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Dems push new strategy for enforcing subpoenas

Speaker of the House Nancy Pelosi, D-Calif., arrives Tuesday for a closed-door meeting with her Democratic Caucus prior to a vote that would would authorize lawsuits against Attorney General William Barr and former White House counsel Don McGahn for defying subpoenas pertaining to special counsel Robert Mueller's report, at the Capitol in Washington. Barr and McGahn defied the subpoenas on orders from President Donald Trump.
Speaker of the House Nancy Pelosi, D-Calif., arrives Tuesday for a closed-door meeting with her Democratic Caucus prior to a vote that would would authorize lawsuits against Attorney General William Barr and former White House counsel Don McGahn for defying subpoenas pertaining to special counsel Robert Mueller's report, at the Capitol in Washington. Barr and McGahn defied the subpoenas on orders from President Donald Trump.

WASHINGTON – Democrats are pushing a resolution through the House Tuesday that would make it easier to sue President Donald Trump's administration and potential witnesses, paving the way for legal action against those who defy subpoenas in Congress' Russia probe and other investigations.

The House resolution would authorize lawsuits against Attorney General William Barr and former White House counsel Don McGahn for defying subpoenas pertaining to special counsel Robert Mueller's report . It also would empower committee chairmen to take legal action to enforce subpoenas without a vote of the full House, as long as they have approval from a bipartisan group of House leaders.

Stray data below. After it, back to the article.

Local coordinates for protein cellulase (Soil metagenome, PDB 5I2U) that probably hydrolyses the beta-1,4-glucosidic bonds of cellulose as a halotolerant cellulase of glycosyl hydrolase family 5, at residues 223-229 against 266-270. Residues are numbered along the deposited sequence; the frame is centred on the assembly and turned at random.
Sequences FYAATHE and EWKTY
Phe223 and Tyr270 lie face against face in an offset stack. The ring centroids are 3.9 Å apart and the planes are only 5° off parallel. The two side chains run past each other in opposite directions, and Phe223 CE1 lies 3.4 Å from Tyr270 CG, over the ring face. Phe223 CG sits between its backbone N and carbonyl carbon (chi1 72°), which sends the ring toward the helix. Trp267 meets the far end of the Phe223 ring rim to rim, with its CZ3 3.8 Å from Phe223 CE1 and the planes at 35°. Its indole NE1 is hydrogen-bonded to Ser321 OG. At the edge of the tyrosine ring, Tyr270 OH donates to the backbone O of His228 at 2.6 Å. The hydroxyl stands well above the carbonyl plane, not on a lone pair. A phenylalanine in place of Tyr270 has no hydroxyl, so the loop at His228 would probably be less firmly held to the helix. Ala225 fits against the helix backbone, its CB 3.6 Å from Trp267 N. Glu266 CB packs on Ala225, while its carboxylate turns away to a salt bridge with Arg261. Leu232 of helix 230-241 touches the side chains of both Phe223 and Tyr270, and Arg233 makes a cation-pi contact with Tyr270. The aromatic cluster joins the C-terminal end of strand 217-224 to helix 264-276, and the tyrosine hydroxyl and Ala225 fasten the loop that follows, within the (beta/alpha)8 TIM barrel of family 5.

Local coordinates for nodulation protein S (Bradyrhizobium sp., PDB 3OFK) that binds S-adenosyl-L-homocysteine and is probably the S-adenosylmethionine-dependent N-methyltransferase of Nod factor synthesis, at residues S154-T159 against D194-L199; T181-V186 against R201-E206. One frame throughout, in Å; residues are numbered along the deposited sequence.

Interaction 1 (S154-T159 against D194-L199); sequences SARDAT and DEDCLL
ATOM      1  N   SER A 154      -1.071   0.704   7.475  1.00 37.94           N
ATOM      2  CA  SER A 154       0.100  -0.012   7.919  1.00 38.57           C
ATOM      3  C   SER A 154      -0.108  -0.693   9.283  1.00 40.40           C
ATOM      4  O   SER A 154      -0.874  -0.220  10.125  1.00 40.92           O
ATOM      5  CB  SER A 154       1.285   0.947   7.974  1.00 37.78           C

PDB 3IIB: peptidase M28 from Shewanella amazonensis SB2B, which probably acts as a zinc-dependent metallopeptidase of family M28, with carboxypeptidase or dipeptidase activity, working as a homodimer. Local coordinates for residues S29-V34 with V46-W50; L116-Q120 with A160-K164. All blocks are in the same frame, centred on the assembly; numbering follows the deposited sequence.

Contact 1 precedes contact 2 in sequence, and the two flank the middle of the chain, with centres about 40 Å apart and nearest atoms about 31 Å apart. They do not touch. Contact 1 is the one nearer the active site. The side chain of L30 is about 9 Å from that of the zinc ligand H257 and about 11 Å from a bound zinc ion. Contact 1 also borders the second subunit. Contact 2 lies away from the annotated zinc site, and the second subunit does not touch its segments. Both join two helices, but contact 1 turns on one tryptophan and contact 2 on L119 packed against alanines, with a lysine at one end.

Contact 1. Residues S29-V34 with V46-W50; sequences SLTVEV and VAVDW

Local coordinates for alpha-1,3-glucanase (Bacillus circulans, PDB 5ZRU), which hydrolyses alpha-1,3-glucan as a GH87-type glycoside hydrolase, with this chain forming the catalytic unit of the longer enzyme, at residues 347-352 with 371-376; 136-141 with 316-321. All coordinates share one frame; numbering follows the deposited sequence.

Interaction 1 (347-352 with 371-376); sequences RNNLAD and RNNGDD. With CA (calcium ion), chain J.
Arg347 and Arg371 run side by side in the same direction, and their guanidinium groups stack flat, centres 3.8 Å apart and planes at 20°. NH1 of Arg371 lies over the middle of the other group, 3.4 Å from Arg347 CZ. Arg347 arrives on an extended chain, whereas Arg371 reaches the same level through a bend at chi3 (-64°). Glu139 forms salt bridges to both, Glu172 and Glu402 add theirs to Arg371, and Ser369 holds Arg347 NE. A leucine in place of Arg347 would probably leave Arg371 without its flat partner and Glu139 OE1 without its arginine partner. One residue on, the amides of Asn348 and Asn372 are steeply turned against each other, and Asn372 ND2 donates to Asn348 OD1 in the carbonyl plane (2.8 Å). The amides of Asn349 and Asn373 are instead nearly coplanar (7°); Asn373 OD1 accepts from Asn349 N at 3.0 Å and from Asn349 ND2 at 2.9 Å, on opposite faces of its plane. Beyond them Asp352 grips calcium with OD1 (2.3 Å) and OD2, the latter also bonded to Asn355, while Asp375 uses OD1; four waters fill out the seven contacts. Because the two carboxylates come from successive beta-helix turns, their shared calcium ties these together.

Tuesday's vote reflects an evolving strategy for Democrats, who have moved toward lawsuits and away from criminal contempt as they investigate the Trump administration . Criminal contempt would be referred to the Justice Department, where it would certainly be rejected. In the courts, meanwhile, Democrats have scored some early wins over Trump.

The vote, along with two hearings this week on the Mueller report, is partly designed to mollify anxious Democrats who have tried to pressure House Speaker Nancy Pelosi to begin impeachment proceedings immediately. Pelosi, D-Calif., prefers to continue the investigations and see where they lead.

Pelosi said at a policy conference Tuesday that Democrats' strategy is "legislating, investigating, litigating," in that order.

She also continued to brush back questions about impeaching Trump, saying "it's not even close" to having enough support among House Democrats for a vote. While several dozen Democrats have called to begin the process with an impeachment inquiry, the majority of Pelosi's caucus has stood behind her.

It's unclear how quickly Democrats will go to court once the resolution is approved. House Judiciary Committee Chairman Jerrold Nadler signaled on Monday that they will hold off on suing Barr after the panel struck a deal with the Justice Department to receive some underlying materials from Mueller's report. Nadler said the administration will provide some of Mueller's "most important files" and all members of the committee will be able to view them.